Friday, May 23, 2003

Not just tall tales: Les Acadiens lends truths to folklore

Published in the Portland Phoenix

It’s not every play in which, on opening night, at the top of the second act, a young actor gets caught up in a stage-fight and breaks his arm. For real. But if it is to be any play, Stacy Begin’s Les Acadiens, exploring the repercussions of risk-taking against social norms, is a good one for it to happen in.

Chased out of Canada by the English, some Acadiens came south across the St. John River in the 18th century. The rest were deported, heading to French lands in what is now Louisiana. They became the Cajuns. The ones who remained up north, however, managed, at great peril, to establish themselves anew in Maine.

And the way Papa (Peter Carignan) tells the story, to cross the river to Madawaska, the tall Acadiens put the shorter ones on their shoulders. When the river became too swift and deep, the tall ones were swept away, and the short ones just barely made it to shore to begin a new life.

" And that is why we are all so short! " Papa proclaims. In a recent performance, an unexpected child’s query from the audience drew as many laughs as the scripted story: " Really? " she asked her parents.

It is moments like these that make Les Acadiens a gem of a play. Based in part on Begin’s own Franco-Canadian heritage (and no, she isn’t very tall), the play looks closely at a time when many French-Americans came of age, but before most of them started truly demanding equal treatment with their Yankee coworkers and neighbors.

The early 1940s were a time of great transition in American society, and French millworkers in Maine towns were not immune. Papa stuck with the old ways — in which fathers worked at the mill until their bodies or spirits were too broken to continue, at which point their oldest sons picked up the mantle.

For Maurice (Joshua Stamell), however, a new world beckons. A year from getting his high school diploma, Papa makes him drop out and head to the mill. In an exchange fraught with youthful optimism and adult pragmatism — " Who needs education, ah, when you have the mill? " — Maurice gives in, grudgingly, and starts to learn to count paper plates " hot off the presses " in batches of 250.

The stories his father told — and that he has learned to tell to his younger siblings — become the undoing of this pattern. Maurice’s Acadien heritage shows through as he rebels against an authoritarian force pushing him against his will. Abuse from the Yankee millworkers who beat down and blacklisted his father does not deter Maurice, who enlists in the Army to avoid becoming just like Papa.

The play abounds in touching vignettes, lovingly crafted by the playwright and faithfully executed by actors both telling the story and performing it, as visions in the minds of the audience. It is these moments, and subtle character elements, that make this a sentimental look at the way things used to be, without being overly sappy or bitter about it.

True-to-life ironies also abound, with Mama (Elizabeth Enck) wanting Maurice to stay home and work in the mill, which is " safe, " despite frequent small fires and worker-disfiguring accidents. It is the distance to which the Army will remove Maurice that makes his mother worried.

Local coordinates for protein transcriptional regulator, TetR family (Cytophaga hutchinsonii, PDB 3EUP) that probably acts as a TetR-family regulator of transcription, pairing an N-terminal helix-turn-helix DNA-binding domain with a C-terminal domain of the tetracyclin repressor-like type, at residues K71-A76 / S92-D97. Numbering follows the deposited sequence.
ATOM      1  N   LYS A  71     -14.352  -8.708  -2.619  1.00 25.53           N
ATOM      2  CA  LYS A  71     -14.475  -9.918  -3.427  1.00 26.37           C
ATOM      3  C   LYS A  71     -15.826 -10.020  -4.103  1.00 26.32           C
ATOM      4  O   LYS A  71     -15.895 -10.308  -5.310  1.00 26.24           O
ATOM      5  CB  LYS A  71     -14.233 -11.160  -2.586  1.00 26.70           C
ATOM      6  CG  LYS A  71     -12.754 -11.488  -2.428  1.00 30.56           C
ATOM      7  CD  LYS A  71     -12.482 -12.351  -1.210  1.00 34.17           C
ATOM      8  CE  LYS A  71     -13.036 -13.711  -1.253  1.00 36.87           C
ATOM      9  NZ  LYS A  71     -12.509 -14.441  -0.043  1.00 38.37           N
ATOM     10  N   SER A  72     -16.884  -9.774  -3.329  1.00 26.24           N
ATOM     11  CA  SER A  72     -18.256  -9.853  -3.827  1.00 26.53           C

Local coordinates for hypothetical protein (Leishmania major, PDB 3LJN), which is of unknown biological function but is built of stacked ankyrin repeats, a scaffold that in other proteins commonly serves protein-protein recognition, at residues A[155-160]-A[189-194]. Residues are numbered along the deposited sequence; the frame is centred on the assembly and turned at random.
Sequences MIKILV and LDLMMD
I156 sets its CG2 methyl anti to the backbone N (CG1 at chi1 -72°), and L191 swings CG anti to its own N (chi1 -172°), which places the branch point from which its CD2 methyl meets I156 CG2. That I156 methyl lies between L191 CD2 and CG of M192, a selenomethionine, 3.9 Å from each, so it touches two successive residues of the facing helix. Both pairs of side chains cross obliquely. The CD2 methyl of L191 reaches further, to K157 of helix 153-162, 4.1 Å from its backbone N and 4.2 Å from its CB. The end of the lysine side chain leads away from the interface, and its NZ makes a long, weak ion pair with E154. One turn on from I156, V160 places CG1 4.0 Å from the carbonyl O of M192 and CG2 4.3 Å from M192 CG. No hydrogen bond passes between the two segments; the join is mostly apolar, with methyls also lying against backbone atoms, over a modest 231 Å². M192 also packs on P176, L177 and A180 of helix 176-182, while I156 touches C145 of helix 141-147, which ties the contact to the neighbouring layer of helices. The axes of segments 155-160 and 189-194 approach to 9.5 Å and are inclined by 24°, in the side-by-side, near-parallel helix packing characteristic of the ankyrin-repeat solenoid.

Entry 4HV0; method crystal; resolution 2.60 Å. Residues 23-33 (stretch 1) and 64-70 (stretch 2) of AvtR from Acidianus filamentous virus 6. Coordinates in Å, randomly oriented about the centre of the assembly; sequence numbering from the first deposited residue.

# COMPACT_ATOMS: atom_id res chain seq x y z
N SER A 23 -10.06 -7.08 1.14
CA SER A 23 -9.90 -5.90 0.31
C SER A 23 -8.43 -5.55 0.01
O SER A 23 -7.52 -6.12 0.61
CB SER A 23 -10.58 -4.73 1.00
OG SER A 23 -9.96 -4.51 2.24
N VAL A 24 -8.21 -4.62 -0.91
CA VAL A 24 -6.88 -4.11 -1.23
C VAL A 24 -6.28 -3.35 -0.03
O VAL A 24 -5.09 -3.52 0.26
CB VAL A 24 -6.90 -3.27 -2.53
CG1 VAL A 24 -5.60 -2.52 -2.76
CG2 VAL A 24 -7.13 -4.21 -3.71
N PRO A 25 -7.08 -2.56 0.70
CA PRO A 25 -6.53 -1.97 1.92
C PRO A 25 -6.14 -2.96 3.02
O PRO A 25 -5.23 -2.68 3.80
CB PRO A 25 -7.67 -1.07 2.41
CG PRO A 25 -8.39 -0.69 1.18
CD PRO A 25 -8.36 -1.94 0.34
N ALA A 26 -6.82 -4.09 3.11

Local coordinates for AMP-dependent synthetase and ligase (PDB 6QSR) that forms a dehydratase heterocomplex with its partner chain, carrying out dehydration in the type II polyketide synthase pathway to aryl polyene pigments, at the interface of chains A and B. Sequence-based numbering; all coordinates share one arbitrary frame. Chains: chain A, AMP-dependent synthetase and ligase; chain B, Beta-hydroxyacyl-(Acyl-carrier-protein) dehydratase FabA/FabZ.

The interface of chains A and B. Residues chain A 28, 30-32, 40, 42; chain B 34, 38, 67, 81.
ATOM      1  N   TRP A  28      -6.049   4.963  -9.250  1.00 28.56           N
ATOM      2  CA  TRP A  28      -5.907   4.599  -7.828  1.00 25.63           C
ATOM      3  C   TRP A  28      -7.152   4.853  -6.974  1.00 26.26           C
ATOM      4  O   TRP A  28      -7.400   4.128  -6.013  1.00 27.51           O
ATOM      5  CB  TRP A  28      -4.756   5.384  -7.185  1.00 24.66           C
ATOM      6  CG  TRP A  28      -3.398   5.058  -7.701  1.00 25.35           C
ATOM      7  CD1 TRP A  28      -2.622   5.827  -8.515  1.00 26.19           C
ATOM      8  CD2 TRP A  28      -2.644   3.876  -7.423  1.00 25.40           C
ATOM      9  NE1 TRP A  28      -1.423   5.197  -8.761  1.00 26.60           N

The acting is very strong, both from the children and the adults in the cast. Enck and Carignan do well with their French accents, and Marie-Jeanne (Haley Carignan, one of Peter’s two daughters in the show) and Clement (Sawyer Hopps, complete with arm cast) are delightful as young children who idealize both their father and their older brother, despite the contradictions between the two men. Both have mischievous streaks that get them in trouble, but also — particularly in Marie-Jeanne’s case — prove profitable.

The costumes in the play, designed by the ever-resourceful Pamela DiPasquale, are a magical mixture of impoverished drabness and fanciful color, showing the contrasts between reality and the folk stories, as refugees turn to sprites and back again. Lights help, too, and award-winning playwright John Urquhart, this play’s lighting designer, makes transition from fable to reality clear but not too stark.

It is, however, the folktales that make this show an enchanting one for all ages, and bring a sense of historical parallelism otherwise hard to portray. Il y avait une fois — there was a time . . .

Oh — and Sawyer Hopps’ broken arm? After a visit to the emergency room and a weekend off, he’s back on stage going strong, with his plaster cast signed by the acting cast.


Les Acadiens
Written by Stacy Begin. Directed by Pamela DiPasquale. With Joshua Stamell, Peter Carignan, Elizabeth Enck, Haley Carignan, and Sawyer Hoops. At Children’s Theatre of Maine, through May 25. Call (207) 828-0617.

BACKSTAGE

Seacoast Repertory Theatre’s Senior Moments Group will put on a new original play, Dearly Departed, May 31. The group, actors over 55, will show a comic-but-serious look at aging and death.

• Some younger actors, 18 high school students from Brunswick, Bath, Freeport and Topsham, have also written their own play, Voices in the Mirror, showing May 30 through June 1 at the Theater Project. They’ll present teenagers’ views of the world.

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